Same old Ricky Ray.
Aside from earning 10 times more in salary than the last time he took a snap with the Edmonton Eskimos, Ray looked much the same yesterday on the first day of training camp as before he bolted for the New York Jets after sipping champagne with the Green and Gold in 2003.
Dubbed Frito Ray because he was driving a snack truck before his first tour with the Esks in 2002, Ray is already in the chips with the three-year deal for $1.2 million, plus a $400,000 option, he signed May 16 after his release from the Jets.
Back on the depth charts with Jason Maas, Khari Jones and Jason Johnson and sitting in the pocket letting the pigskin fly, it hardly seemed like No. 15 had been gone at all.
It's just that he's Pay Day Ray now.
"There's still a lot of guys coming back from the two years I played up here," Ray said. "That makes it a lot more comfortable for me.
"They know what I can do, but I've still got to go out there and earn their respect again and show I can still play. It just makes being in the locker-room easier. It's not like you're meeting new guys the first time."
Besides having to re-introduce himself to the wide-open spaces of the CFL field after giving it a go with the Jets in the phone booth they call a gridiron in the NFL, and familiarizing himself with a handful of new faces, it doesn't look like Ray will miss a beat.
"Ricky is Ricky," said head coach Danny Maciocia. "You watch him throw the football and he's got great touch. He's got great feel as far as coverages are concerned.
"If you ask Ricky, he probably wasn't satisfied with his first day. He thought he was off mark with a couple throws, but I'll tell you one thing, he comes as advertised."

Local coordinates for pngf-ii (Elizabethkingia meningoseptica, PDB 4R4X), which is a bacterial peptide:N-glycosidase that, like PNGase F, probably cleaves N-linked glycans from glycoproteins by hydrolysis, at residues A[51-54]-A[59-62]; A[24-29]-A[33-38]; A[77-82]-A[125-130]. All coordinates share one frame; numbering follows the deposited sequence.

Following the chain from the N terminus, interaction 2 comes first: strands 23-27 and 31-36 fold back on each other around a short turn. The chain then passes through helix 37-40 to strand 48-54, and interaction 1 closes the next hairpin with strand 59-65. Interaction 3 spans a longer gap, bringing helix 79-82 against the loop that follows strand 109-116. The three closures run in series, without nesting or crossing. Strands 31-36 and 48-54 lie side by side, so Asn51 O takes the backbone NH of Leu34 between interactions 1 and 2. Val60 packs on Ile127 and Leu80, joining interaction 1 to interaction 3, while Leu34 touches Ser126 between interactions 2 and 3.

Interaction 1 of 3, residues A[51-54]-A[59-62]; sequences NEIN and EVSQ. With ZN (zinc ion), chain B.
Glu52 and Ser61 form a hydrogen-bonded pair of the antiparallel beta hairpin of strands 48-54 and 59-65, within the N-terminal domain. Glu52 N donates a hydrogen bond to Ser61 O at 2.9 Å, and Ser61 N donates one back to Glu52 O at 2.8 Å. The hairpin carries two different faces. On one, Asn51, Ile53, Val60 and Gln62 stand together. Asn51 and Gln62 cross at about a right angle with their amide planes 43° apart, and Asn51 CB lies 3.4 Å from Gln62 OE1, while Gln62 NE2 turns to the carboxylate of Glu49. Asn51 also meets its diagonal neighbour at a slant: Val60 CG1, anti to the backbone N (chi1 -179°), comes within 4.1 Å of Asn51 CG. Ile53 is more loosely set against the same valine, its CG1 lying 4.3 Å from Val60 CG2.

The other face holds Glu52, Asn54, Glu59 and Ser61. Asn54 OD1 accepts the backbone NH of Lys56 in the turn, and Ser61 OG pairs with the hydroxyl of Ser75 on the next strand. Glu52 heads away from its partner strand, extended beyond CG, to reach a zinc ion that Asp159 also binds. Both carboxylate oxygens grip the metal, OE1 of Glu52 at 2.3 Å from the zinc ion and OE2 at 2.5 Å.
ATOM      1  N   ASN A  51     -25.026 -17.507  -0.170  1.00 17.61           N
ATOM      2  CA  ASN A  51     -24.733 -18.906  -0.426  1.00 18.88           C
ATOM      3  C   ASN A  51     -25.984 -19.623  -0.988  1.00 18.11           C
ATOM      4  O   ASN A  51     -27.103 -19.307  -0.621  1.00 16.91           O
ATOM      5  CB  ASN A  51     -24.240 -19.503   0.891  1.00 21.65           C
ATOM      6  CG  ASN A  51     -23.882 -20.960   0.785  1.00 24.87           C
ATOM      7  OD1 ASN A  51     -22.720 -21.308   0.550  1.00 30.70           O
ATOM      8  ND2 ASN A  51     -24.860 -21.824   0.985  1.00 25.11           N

Ray, 25, put money in his jeans, including a $185,000 signing bonus, by taking his chances in New York, but he never really got the opportunity he wanted with the Jets.
As the third-string quarterback, Ray dressed for three games in 2004, but he didn't see any action. Still, he has no regrets about taking his shot after leading the Esks to a win over Montreal in the Grey Cup.
"This is the most reps I've got in a long time," smiled Ray, who handled a clipboard more often than a football in New York. "It feels good to get out there and actually feel like you're getting some work and it's going to mean something.
'I NEED TO PLAY'
"At this point in my career, I need to play. I can't spend three or four years sitting around and holding a clipboard because it's just not going to get me anywhere."
The clear-cut starter in 2003 after taking over from an ailing Maas, Ray went 348-for-515 for 4,640 yards, with 35 touchdown tosses and just nine interceptions.
"He's the same old guy," said Maas, who watched Ray go to work after reaching his throw count of 65 passes. "That's the bottom line.
"He's just like all of us. He needs reps. We need a few days to get going again. Ricky is Ricky. I know what he can do. He looks just fine to me."
The Eskimos are endorsing Ray's cheques with the expectation of an encore of 2003 - even if Maas is the incumbent and Jones is in the mix.
"As far as the best interests of the team, if we have all three, that's what's in the best interests of the team," said Maciocia, asked about his wealth of talent at pivot. "As we go along, we'll determine who's one, who's two, who's three and who's four."
As for Ray, he'll let the chips fall where they may.
"I want to be No. 1. I want to play," he said. "I want to help this team go out and win every week we play. I just have to go out and be myself and do what I do. Hopefully, that's enough."